Our backend build isn’t very spectacular, but our frontend build needs some more explanation. We implemented our frontend with AngularJS, but use Spring Boot to deliver the static resources and to implement security. Before packaging the AngularJS resources in the frontend artifact, we let Gradle perform a grunt release task. Grunt is a Node.js based task runner, which lets us run unit tests, minimize our frontend code or even images and package everything. Its result then needs to be copied to the public resources folder of Spring Boot.

Configuring a Node.js build in a platform neutral way isn’t one of the trivial tasks, but we use the gradle-grunt-plugin and the gradle-node-plugin which helps a lot. Apart from delegating the grunt release to the plugin we also configure the according grunt_release task to recognize inputs and outputs in the Gradle build script. The inputs and outputs help Gradle to decide if the task needs to be executed. If there haven’t been any source changes and the output still exists, the task is regarded up to date and will be skipped.

Publishing and versioning Gradle artifacts

With both frontend and backend being packaged as artifacts, we would like to publish them to our Nexus artifact repository. Nexus needs the well known set of groupId, artifactId and version to identify an artifact. The Gradle maven-publish plugin can be configured in a very convenient way to use the project’s group, name and version as Maven coordinates. As you can see in the example source code, we already configure the group in our root project. The subproject’s name fits our needs as artifactId, which leads us to the final property, the version.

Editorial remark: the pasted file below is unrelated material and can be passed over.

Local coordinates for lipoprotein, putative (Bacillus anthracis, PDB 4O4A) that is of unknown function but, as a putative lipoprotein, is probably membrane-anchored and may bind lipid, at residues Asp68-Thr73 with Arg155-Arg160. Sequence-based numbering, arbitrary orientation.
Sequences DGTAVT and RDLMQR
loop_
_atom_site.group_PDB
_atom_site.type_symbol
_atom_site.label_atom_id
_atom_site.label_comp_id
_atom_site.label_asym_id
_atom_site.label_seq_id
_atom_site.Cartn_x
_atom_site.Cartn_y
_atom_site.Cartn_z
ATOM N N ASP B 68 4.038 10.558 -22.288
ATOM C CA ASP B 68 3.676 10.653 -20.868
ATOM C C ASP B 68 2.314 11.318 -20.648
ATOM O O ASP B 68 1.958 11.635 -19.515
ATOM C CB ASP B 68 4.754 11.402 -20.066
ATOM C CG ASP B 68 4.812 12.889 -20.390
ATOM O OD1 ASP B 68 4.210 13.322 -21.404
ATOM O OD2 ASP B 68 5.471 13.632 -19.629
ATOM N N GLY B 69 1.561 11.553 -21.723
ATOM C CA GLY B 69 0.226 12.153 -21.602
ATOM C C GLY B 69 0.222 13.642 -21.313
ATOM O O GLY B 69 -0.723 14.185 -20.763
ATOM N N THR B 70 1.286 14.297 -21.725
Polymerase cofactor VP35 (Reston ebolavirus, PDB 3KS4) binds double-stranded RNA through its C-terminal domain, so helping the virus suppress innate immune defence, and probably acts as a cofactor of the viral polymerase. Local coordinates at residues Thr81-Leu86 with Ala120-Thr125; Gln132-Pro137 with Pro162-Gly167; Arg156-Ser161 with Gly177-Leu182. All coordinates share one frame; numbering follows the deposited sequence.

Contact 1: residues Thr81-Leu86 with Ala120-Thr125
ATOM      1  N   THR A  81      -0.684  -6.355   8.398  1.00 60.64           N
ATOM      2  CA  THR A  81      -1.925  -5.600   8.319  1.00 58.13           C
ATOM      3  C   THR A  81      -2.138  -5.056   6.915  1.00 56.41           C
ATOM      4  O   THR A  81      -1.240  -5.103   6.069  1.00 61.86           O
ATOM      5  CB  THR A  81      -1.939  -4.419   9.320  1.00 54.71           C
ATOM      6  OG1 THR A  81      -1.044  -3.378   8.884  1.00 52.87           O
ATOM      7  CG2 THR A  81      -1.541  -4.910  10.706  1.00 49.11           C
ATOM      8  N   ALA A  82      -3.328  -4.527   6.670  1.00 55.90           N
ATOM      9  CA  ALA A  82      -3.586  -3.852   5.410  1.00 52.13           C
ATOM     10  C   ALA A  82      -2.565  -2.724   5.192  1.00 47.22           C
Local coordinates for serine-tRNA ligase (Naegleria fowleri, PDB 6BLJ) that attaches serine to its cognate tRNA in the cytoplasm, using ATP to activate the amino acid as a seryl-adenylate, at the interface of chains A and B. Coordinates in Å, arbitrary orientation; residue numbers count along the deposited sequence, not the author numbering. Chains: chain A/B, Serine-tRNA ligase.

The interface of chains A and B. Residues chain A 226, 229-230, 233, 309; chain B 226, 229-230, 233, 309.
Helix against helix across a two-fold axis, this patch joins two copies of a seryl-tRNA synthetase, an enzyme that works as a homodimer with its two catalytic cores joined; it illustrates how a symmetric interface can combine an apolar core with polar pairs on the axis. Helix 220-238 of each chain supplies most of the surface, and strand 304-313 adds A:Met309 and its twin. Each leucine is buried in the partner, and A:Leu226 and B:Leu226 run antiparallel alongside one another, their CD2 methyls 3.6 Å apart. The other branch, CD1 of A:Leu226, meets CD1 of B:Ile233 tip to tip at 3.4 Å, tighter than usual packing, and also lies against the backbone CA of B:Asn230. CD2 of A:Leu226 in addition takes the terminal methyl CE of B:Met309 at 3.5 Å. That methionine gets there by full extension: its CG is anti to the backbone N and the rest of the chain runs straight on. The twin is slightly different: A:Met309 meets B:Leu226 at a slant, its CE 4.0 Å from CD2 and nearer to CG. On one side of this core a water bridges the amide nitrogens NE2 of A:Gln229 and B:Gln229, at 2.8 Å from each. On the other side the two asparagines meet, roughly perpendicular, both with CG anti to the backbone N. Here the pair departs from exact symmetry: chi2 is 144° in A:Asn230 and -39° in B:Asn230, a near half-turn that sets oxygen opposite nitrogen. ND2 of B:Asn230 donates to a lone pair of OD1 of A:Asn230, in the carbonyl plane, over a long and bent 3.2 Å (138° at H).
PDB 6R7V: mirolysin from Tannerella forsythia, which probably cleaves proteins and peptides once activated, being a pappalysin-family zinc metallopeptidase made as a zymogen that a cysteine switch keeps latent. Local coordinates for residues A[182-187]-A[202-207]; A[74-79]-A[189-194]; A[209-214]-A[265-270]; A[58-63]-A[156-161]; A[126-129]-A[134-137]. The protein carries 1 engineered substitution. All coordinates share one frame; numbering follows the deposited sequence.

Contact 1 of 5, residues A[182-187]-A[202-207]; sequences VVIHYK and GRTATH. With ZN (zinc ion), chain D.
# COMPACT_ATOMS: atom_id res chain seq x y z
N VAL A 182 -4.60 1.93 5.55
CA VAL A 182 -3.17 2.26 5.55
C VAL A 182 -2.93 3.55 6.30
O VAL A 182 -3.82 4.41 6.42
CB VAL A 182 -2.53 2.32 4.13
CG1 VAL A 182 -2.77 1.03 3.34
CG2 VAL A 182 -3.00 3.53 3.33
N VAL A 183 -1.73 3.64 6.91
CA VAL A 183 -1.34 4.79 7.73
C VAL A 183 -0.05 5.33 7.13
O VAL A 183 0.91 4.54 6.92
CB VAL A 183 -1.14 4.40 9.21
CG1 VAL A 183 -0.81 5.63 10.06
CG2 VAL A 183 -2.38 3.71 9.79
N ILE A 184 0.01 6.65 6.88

We wanted the version to be unique and sortable by the artifact’s build time. We also didn’t want to maintain a version.txt in our project. Long story short, we defined our version to look like the scheme: yyyy-MM-dd'T'HH-mm-ss_git-commit-hash. The part before the _ corresponds to the build timestamp and the second part corresponds to the latest commit hash of the project’s git repository. That way we can quickly recognize when the artifact has been build with which commit in the project’s history.

The artifact version is generated on every build. Apart from updating our, we also use the artifact version to configure the publish task in our root project. The rest works out of the box, we only need to configure the Nexus publish url with username and password.

Build on a CI-Server

Our CI Server TeamCity now only needs to execute the gradlew clean build publish tasks to compile, perform all unit tests, package the Spring Boot applications and publish them to the artifact repository. That wouldn’t be enough, because we also want to perform integration tests and deploy the applications to our internal and production stages.

TeamCity provides a feature to declare so-called build artifacts, which can be used by subsequent build goals in our build chain. We want the other build goals to know the application version, so we write it into a text file on the build agent and pass it to all build goals in our pipeline. Every build goal then uses the version to fetch the artifact from Nexus. The image below shows all build goals of our build chain:

Build Chain

The selected yellow box in the build chain corresponds to the build step we described in this article. As promised, the next article in our series will describe you in detail how we perform our integrative e2e- and contract-tests. Comments and feedback here or @gesellix are welcome!